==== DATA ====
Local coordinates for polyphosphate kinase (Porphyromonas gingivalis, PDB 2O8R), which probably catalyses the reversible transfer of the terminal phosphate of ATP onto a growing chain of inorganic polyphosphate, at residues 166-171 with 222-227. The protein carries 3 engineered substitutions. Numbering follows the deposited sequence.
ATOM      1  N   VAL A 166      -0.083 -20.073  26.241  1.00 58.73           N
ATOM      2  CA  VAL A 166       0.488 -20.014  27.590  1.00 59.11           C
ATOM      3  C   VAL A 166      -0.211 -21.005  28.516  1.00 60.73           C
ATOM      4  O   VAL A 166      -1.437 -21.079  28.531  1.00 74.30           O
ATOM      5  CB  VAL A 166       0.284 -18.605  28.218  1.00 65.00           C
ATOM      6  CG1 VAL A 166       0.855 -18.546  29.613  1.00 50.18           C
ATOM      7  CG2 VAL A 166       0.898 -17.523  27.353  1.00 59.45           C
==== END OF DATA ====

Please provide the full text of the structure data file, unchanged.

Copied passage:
Local coordinates for polyphosphate kinase (Porphyromonas gingivalis, PDB 2O8R), which probably catalyses the reversible transfer of the terminal phosphate of ATP onto a growing chain of inorganic polyphosphate, at residues 166-171 with 222-227. The protein carries 3 engineered substitutions. Numbering follows the deposited sequence.
ATOM      1  N   VAL A 166      -0.083 -20.073  26.241  1.00 58.73           N
ATOM      2  CA  VAL A 166       0.488 -20.014  27.590  1.00 59.11           C
ATOM      3  C   VAL A 166      -0.211 -21.005  28.516  1.00 60.73           C
ATOM      4  O   VAL A 166      -1.437 -21.079  28.531  1.00 74.30           O
ATOM      5  CB  VAL A 166       0.284 -18.605  28.218  1.00 65.00           C
ATOM      6  CG1 VAL A 166       0.855 -18.546  29.613  1.00 50.18           C
ATOM      7  CG2 VAL A 166       0.898 -17.523  27.353  1.00 59.45           C